Major CRW projects have included the restoration of Chapel Car 5 Messenger of Peace, Northern Pacific Steam Locomotive 924, SP&S Coach 218, the rehabilitation of Weyerhaeuser Timber Co White River Branch Caboose 001 and Weyerhaeuser Timber Co Locomotive 1 that ran on the White River Branch. Regular maintenance and restoration is performed on each of the passenger cars that visitors ride at the Museum.

The Conservation and Restoration Workshop is an active work site and is not available to drop in visitors; all visitors must make an advance reservation. If you wish to schedule a tour, contact us.

Roundhouse (In-Progress)

The Vision Continues

The Northwest Railway Museum is thrilled to share plans for the next phase of the Railway History Campus, The Roundhouse Gallery.

The Roundhouse Gallery is an opportunity for the Museum to reimagine its place in the community and expand its role as a regional heritage leader. It will be a unique structure with historical and historically inspired design elements from locomotive facilities of the steam era. As a public gallery space, it will interpret the role of railroads in the development and settlement of Washington.

The expansion will include three key elements: a model railway, new exhibit space, and a turntable.

In the center of the development will be a traditional railway turntable used for turning locomotives and cars to face in the opposite direction, and to efficiently access tracks in a roundhouse. This distinguishing feature will be the outdoor centerpiece and an important and exciting outdoor attraction.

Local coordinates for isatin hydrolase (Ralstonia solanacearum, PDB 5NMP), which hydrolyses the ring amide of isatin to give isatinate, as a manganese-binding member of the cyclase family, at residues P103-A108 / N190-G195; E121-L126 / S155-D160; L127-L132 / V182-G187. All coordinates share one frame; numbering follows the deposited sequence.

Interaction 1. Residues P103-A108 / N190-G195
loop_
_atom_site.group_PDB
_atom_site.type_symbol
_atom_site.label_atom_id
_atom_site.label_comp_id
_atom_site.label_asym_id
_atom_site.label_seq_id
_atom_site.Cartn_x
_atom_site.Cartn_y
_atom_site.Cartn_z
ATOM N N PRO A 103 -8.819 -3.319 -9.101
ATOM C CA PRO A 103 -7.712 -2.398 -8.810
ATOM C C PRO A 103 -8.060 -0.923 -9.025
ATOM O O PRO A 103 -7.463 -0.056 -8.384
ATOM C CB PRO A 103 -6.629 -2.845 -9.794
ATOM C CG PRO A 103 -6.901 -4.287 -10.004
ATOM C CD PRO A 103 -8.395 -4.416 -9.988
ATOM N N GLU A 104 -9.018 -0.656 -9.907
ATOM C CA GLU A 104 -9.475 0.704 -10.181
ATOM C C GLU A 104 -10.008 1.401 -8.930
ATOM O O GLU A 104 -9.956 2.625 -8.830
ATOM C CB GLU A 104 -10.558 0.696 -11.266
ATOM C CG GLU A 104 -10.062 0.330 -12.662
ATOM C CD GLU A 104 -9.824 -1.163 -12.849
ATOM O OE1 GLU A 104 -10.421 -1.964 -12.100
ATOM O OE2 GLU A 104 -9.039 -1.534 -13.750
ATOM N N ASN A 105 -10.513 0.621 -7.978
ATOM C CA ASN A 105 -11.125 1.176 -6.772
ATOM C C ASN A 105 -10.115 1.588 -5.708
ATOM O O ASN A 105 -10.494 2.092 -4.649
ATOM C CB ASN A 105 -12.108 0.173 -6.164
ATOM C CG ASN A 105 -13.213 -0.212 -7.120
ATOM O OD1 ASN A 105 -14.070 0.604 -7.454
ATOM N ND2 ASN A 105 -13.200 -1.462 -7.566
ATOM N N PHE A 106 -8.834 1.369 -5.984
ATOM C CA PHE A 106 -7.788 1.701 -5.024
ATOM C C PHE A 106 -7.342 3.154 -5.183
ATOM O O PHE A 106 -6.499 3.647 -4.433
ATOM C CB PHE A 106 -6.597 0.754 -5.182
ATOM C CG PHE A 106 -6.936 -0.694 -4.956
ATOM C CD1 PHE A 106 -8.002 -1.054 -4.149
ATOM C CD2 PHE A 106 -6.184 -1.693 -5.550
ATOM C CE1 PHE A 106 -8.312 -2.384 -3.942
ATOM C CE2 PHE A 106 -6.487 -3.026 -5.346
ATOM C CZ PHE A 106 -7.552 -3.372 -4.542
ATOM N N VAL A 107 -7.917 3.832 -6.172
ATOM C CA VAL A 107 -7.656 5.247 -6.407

The ground floor of the Roundhouse Gallery will illustrate important interpretive themes by exhibiting individual artifacts, including:

  • The Chapel Car (American Baptist Publication Society 5), its role in Manifest Destiny and expanding religious movements to “civilize” the West
  • The Rotary Snowplow (NPR 10), its role connecting east and west across Cascade Mountain passes, and the consequences of heavy snow and avalanches
  •  The Pullman Sleeper car (SP&S 701), interpreting the role of Pullman porters and maids, long-distance travel, and importance of community connections
  •  The Plymouth switcher (Dupont 463), interpreting the railway role in the advent of the atomic age, and its vital role in wartime logistics
  • The Steam Crane (SP&S X-5), telling the story of railway construction and overcoming challenges of derailments
  • The Steam Locomotives (NPR 924) and (GN 1246) telling the story of shipping to global markets from Puget Sound, building trains in a railyard and mainline railroading, when not in service on the Snoqualmie Valley Railway
  • The Interurban (PSER 523), telling the story of electric rail travel, urbanization in the region, and the Northwest’s first mass transit system

On the second floor of the Roundhouse Gallery, an “HO” scale model railway exhibit incorporating 5,000 square feet will demonstrate how railways determined present settlement patterns and opened previously inaccessible regions across Washington State geography. Included on the second floor will be additional classroom and program spaces, a children’s learning area, and gallery spaces. These will allow the Museum to offer more diverse programming and serve local community needs. The second floor will also feature the Talgo Bistro car with exhibits interpreting railway art, artists, and design.

Skip to content